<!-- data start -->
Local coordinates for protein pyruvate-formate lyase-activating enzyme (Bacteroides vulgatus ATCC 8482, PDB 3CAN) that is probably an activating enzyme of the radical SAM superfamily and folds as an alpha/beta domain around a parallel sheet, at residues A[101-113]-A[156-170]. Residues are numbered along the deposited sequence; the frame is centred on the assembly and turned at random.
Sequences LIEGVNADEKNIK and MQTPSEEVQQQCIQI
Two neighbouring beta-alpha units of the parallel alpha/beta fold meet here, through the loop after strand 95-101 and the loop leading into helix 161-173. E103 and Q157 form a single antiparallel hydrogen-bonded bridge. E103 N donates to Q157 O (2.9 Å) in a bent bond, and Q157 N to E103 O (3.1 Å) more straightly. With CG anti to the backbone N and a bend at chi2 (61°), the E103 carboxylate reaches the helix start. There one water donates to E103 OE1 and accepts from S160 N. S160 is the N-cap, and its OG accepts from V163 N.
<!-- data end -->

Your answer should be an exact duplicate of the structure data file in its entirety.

Local coordinates for protein pyruvate-formate lyase-activating enzyme (Bacteroides vulgatus ATCC 8482, PDB 3CAN) that is probably an activating enzyme of the radical SAM superfamily and folds as an alpha/beta domain around a parallel sheet, at residues A[101-113]-A[156-170]. Residues are numbered along the deposited sequence; the frame is centred on the assembly and turned at random.
Sequences LIEGVNADEKNIK and MQTPSEEVQQQCIQI
Two neighbouring beta-alpha units of the parallel alpha/beta fold meet here, through the loop after strand 95-101 and the loop leading into helix 161-173. E103 and Q157 form a single antiparallel hydrogen-bonded bridge. E103 N donates to Q157 O (2.9 Å) in a bent bond, and Q157 N to E103 O (3.1 Å) more straightly. With CG anti to the backbone N and a bend at chi2 (61°), the E103 carboxylate reaches the helix start. There one water donates to E103 OE1 and accepts from S160 N. S160 is the N-cap, and its OG accepts from V163 N.